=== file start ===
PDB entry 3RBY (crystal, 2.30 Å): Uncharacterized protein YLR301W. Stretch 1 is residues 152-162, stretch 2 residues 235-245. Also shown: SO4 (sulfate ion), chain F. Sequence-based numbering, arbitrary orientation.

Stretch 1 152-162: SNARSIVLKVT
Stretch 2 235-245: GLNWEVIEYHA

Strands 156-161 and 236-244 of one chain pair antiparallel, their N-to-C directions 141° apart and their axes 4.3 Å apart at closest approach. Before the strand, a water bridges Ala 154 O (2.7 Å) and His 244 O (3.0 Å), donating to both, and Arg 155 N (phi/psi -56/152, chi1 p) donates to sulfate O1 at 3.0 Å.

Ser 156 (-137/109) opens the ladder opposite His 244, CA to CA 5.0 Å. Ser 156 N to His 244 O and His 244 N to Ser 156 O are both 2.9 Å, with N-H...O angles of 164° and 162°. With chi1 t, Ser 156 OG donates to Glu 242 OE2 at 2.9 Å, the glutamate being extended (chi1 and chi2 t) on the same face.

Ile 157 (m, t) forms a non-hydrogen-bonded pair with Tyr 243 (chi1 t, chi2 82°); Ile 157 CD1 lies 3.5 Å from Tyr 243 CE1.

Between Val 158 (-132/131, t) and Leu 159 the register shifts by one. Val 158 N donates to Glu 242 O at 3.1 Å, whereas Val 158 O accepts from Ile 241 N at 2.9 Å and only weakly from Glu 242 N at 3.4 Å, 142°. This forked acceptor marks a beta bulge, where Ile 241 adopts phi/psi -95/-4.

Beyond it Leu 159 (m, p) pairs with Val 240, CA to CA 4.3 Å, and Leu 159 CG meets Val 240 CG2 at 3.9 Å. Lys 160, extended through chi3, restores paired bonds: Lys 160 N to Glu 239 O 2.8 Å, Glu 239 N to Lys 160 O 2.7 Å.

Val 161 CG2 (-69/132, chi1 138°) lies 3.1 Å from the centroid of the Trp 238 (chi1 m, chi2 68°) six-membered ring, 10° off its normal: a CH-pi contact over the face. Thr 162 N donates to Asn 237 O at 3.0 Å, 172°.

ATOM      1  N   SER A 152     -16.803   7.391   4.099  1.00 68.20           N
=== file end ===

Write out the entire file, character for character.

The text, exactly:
PDB entry 3RBY (crystal, 2.30 Å): Uncharacterized protein YLR301W. Stretch 1 is residues 152-162, stretch 2 residues 235-245. Also shown: SO4 (sulfate ion), chain F. Sequence-based numbering, arbitrary orientation.

Stretch 1 152-162: SNARSIVLKVT
Stretch 2 235-245: GLNWEVIEYHA

Strands 156-161 and 236-244 of one chain pair antiparallel, their N-to-C directions 141° apart and their axes 4.3 Å apart at closest approach. Before the strand, a water bridges Ala 154 O (2.7 Å) and His 244 O (3.0 Å), donating to both, and Arg 155 N (phi/psi -56/152, chi1 p) donates to sulfate O1 at 3.0 Å.

Ser 156 (-137/109) opens the ladder opposite His 244, CA to CA 5.0 Å. Ser 156 N to His 244 O and His 244 N to Ser 156 O are both 2.9 Å, with N-H...O angles of 164° and 162°. With chi1 t, Ser 156 OG donates to Glu 242 OE2 at 2.9 Å, the glutamate being extended (chi1 and chi2 t) on the same face.

Ile 157 (m, t) forms a non-hydrogen-bonded pair with Tyr 243 (chi1 t, chi2 82°); Ile 157 CD1 lies 3.5 Å from Tyr 243 CE1.

Between Val 158 (-132/131, t) and Leu 159 the register shifts by one. Val 158 N donates to Glu 242 O at 3.1 Å, whereas Val 158 O accepts from Ile 241 N at 2.9 Å and only weakly from Glu 242 N at 3.4 Å, 142°. This forked acceptor marks a beta bulge, where Ile 241 adopts phi/psi -95/-4.

Beyond it Leu 159 (m, p) pairs with Val 240, CA to CA 4.3 Å, and Leu 159 CG meets Val 240 CG2 at 3.9 Å. Lys 160, extended through chi3, restores paired bonds: Lys 160 N to Glu 239 O 2.8 Å, Glu 239 N to Lys 160 O 2.7 Å.

Val 161 CG2 (-69/132, chi1 138°) lies 3.1 Å from the centroid of the Trp 238 (chi1 m, chi2 68°) six-membered ring, 10° off its normal: a CH-pi contact over the face. Thr 162 N donates to Asn 237 O at 3.0 Å, 172°.

ATOM      1  N   SER A 152     -16.803   7.391   4.099  1.00 68.20           N